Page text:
For example, a change in legislation can require additional supporting documentation or an update to the product itself. Where issues arise with consumers, the governing body, such as the Medicines and Healthcare Products Regulatory Agency, will need to be updated and products will need to be checked to ensure they’re safe for public use. For medicines, registrations also need to be renewed annually. It is therefore essential to stay at the forefront of legislation, know how the product is performing in the market, and keep close to regulators.

Consider seeking out expert advice to help navigate regulations

While you may have the most innovative idea for a new product or breakthrough ideas on pivoting the use of an existing one, navigating the regulations to bring a compliant product to market can be a minefield.

We’ve seen first-hand how companies’ progress can be hampered by the regulatory environment. That’s where finding a partner to help you in this process helps. In as little as 12 months, an agile partnership can deliver a new product to market.

While it may be a daunting prospect to pitch to a corporate, there’s a lot to gain in terms of navigating regulations, market expertise, product development and more. Equally, finding a partner who is on the lookout for fresh ideas to grow into innovative consumer health products, creates a win-win situation.

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Jun 15, 2021

 NHS trials test that predicts sepsis 3 days in advance 

sepsis
MachineLearning
clinicaltrial
blooddisorder
2 min
Queen Alexandra Hospital is trialling a new sepsis test by Presymptom Health that uses machine learning to detect the onset of the disease

A new test that can predict sepsis before the patient develops symptoms is being trialled at a National Health Service (NHS) hospital in the south of England. 

Clinicians at Portsmouth’s Queen Alexandra Hospital are leading medical trials of the blood test, which they hope will help them save thousands of lives a year. 

The test is being developed by government spin-out company Presymptom Health, but the research began over 10 years ago at the Defence Science and Technology Laboratory (Dstl). This included a study of 4,385 patients and more than 70,000 samples, the largest study of its kind at the time.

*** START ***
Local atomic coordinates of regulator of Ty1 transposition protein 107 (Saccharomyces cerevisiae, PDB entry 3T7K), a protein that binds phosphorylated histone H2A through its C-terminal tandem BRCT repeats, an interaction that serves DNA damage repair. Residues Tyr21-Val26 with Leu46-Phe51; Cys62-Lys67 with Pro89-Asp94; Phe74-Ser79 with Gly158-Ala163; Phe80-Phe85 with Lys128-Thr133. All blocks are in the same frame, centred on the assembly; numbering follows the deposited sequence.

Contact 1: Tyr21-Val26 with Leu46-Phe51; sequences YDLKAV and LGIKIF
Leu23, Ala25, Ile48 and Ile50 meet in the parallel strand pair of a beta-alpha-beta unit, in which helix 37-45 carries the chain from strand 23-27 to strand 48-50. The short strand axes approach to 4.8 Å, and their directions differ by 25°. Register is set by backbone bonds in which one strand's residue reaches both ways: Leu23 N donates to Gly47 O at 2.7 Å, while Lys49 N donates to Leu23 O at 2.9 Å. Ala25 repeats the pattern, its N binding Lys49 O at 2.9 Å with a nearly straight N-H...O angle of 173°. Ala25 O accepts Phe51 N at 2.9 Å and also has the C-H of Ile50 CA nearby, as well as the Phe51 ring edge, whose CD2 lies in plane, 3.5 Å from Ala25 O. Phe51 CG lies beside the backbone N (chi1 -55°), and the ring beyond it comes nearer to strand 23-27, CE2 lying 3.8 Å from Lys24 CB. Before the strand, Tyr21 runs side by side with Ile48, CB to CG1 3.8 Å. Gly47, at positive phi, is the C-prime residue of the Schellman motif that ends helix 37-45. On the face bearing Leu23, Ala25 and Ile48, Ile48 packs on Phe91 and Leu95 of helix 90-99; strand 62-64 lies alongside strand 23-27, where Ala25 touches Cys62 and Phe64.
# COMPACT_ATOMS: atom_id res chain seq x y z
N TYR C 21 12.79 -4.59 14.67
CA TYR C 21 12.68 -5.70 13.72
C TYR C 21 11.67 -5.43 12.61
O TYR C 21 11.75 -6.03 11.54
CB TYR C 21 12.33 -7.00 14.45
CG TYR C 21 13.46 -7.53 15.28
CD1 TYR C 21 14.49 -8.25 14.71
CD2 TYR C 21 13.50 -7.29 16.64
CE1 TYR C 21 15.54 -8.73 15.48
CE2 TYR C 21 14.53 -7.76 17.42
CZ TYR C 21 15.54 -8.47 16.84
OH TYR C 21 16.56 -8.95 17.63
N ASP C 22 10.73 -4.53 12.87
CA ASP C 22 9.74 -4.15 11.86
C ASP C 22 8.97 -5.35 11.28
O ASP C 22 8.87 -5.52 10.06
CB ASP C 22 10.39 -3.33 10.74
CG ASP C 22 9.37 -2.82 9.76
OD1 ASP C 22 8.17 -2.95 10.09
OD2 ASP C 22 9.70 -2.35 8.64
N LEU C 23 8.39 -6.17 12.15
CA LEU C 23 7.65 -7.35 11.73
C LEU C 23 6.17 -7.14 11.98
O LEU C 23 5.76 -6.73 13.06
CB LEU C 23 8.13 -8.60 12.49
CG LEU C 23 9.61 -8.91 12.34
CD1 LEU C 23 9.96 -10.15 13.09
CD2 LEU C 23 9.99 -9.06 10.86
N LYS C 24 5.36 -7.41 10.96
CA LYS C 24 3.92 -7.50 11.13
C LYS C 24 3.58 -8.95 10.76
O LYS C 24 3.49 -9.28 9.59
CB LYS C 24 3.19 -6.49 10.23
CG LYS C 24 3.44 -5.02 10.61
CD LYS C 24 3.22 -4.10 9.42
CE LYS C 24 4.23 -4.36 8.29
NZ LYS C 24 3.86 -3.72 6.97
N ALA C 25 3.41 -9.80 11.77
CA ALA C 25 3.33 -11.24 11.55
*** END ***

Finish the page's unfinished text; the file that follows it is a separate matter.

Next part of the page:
From the samples taken, a clinical biobank and database were generated and then mined using machine learning to identify biomarker signatures that could predict the onset of sepsis. The researchers found they were able to provide an early warning of sepsis up to three days ahead of illness with an accuracy of up to 90%.

Unlike most other tests, Presymptom Health identifies the patient’s response to the disease as opposed to detecting the pathogen. This is an important differentiator, as sepsis occurs as a result of the patient's immune system’s overreaction to an infection or injury, which can then cause life-threatening organ dysfunction. 

Worldwide, an estimated 49 million people a year contract sepsis, while in the UK almost two million patients admitted to hospital each year are thought to be at risk of developing the condition. If Presymptom's test is effective, it could save billions of pounds globally and improve clinical outcomes for millions of sepsis patients.

The initial trials at Queen Alexandra Hospital will last 12 months, with two other sites planned to go live this summer. Up to 600 patients admitted to hospital with respiratory tract infections will be given the option to participate in the trial. The data collected will be independently assessed and used to refine and validate the test, which could be available for broader NHS use within two years. 

If successful, this test could also identify sepsis arising from other infections before symptoms appear, which could potentially include future waves of COVID-19 and other pandemics.

Dr Roman Lukaszewski, the lead Dstl scientist behind the innovation, said: “It is incredible to see this test, which we had originally begun to develop to help service personnel survive injury and infection on the front line, is now being used for the wider UK population, including those fighting COVID-19.”